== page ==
Freestone meets up with Silvastone. The general brief is for an oratorio movement that celebrates freedom. The specific intention is to build a rough demo using Tarik O'Regan's theme and Benjamin's text. But as Silvastone explains, any creative process remains unpredictable, and what emerges is his own musical response to the motto of feeling unbounded. He decides, too, he would rather write his own words. After the encounter, they continue to exchange ideas remotely, the result a new song called "There's a Way". Silvastone then produces the final backing track while Freestone orchestrates this material. The singer/songwriter taps into his personal experience of coming from Sierra Leone to Croydon, making a life as an independent musician, and navigating challenges along the way. The refrain of the song is "Where There's a Will, There's a Way", which turns out to be recurring advice given to him by his late father when growing up in West Africa.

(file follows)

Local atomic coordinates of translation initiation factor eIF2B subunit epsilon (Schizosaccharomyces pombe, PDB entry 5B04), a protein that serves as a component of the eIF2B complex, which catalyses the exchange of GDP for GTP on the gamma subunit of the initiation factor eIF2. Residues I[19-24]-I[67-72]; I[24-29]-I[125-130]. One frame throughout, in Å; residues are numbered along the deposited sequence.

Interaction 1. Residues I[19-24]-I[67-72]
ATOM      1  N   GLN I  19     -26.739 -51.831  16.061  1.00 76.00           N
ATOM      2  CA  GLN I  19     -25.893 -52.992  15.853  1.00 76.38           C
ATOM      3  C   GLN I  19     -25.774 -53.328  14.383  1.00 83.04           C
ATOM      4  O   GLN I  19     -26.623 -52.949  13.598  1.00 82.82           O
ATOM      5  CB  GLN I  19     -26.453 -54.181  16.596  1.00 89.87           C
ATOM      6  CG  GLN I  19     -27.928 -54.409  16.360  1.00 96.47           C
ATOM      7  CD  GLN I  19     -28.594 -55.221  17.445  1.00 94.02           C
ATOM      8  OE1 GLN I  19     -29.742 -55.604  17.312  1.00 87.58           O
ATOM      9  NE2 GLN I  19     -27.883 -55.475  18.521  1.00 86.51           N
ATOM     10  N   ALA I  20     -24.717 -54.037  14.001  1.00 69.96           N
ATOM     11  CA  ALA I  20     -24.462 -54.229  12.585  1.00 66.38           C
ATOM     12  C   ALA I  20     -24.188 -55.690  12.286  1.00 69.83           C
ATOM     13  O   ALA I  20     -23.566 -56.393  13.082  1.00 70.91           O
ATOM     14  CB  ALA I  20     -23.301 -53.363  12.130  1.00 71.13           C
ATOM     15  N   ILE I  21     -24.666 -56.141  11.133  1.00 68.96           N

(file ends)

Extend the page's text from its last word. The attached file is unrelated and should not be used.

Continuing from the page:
As for working with Subrang Arts, Freestone is given sheet music and feels that her first step into the dance world is somehow to put across the contents of the pages to the company. Communication remains remote: she videos herself playing through the theme at the piano and records mp3 files, the material destined for her collaborative group. Under her auspices the second movement, seven minutes in duration, comes into being. During a workshop this musical kernel is developed. Now, Indian classical music is largely an improvised medium and the musicians of Subrang Arts must somehow feel free to flex in compositional terms their wings yet remain harnessed to a preordained musical form. The key to musical success in this case is to use a “raga”. So let me digress a tad . . .